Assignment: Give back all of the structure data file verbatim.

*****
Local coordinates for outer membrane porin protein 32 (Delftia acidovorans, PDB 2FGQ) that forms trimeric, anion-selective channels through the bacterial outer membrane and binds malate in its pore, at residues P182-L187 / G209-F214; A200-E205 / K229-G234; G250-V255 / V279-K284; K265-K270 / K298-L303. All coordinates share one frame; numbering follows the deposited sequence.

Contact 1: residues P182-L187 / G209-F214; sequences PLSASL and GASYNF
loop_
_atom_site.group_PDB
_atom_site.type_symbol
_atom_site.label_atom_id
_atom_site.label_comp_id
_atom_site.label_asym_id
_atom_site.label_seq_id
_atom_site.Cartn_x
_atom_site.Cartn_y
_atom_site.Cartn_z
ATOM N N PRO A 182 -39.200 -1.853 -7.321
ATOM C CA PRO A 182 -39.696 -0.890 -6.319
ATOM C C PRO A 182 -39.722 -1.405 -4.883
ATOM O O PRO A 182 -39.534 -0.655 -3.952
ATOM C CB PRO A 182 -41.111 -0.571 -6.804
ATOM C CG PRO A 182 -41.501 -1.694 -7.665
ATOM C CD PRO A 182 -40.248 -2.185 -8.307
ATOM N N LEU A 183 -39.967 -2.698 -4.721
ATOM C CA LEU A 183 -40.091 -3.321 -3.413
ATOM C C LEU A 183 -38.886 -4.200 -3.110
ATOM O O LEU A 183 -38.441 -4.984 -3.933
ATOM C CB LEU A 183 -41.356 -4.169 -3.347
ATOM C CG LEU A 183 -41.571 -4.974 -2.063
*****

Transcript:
Local coordinates for outer membrane porin protein 32 (Delftia acidovorans, PDB 2FGQ) that forms trimeric, anion-selective channels through the bacterial outer membrane and binds malate in its pore, at residues P182-L187 / G209-F214; A200-E205 / K229-G234; G250-V255 / V279-K284; K265-K270 / K298-L303. All coordinates share one frame; numbering follows the deposited sequence.

Contact 1: residues P182-L187 / G209-F214; sequences PLSASL and GASYNF
loop_
_atom_site.group_PDB
_atom_site.type_symbol
_atom_site.label_atom_id
_atom_site.label_comp_id
_atom_site.label_asym_id
_atom_site.label_seq_id
_atom_site.Cartn_x
_atom_site.Cartn_y
_atom_site.Cartn_z
ATOM N N PRO A 182 -39.200 -1.853 -7.321
ATOM C CA PRO A 182 -39.696 -0.890 -6.319
ATOM C C PRO A 182 -39.722 -1.405 -4.883
ATOM O O PRO A 182 -39.534 -0.655 -3.952
ATOM C CB PRO A 182 -41.111 -0.571 -6.804
ATOM C CG PRO A 182 -41.501 -1.694 -7.665
ATOM C CD PRO A 182 -40.248 -2.185 -8.307
ATOM N N LEU A 183 -39.967 -2.698 -4.721
ATOM C CA LEU A 183 -40.091 -3.321 -3.413
ATOM C C LEU A 183 -38.886 -4.200 -3.110
ATOM O O LEU A 183 -38.441 -4.984 -3.933
ATOM C CB LEU A 183 -41.356 -4.169 -3.347
ATOM C CG LEU A 183 -41.571 -4.974 -2.063